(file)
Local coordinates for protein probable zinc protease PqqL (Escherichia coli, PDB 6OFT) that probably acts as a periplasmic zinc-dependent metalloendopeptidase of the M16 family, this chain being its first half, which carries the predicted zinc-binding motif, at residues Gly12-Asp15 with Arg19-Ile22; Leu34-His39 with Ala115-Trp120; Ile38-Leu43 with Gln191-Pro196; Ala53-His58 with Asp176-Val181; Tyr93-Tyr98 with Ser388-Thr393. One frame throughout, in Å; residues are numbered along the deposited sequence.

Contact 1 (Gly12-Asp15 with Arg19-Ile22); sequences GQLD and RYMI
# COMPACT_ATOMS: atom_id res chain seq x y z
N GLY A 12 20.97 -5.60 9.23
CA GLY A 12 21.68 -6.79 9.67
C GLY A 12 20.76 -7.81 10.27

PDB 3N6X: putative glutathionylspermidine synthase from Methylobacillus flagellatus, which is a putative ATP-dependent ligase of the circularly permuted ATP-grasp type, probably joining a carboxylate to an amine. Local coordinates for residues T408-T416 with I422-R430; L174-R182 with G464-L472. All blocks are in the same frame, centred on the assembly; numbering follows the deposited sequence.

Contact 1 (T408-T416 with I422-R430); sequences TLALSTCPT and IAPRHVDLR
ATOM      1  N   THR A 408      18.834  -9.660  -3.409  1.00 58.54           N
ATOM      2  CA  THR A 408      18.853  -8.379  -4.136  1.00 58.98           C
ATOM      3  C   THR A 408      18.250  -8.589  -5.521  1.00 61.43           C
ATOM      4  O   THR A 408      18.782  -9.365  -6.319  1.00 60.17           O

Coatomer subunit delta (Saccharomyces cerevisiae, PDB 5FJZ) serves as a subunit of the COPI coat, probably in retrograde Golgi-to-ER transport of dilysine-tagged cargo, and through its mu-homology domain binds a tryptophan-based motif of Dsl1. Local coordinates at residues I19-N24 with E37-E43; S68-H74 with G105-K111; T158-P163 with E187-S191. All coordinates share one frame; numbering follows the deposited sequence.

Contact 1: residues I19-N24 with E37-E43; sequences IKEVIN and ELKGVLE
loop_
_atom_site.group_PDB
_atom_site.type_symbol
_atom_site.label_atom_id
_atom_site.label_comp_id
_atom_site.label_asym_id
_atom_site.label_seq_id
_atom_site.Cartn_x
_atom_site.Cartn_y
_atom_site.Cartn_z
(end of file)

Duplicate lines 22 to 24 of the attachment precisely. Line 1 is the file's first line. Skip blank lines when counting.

_atom_site.Cartn_x
_atom_site.Cartn_y
_atom_site.Cartn_z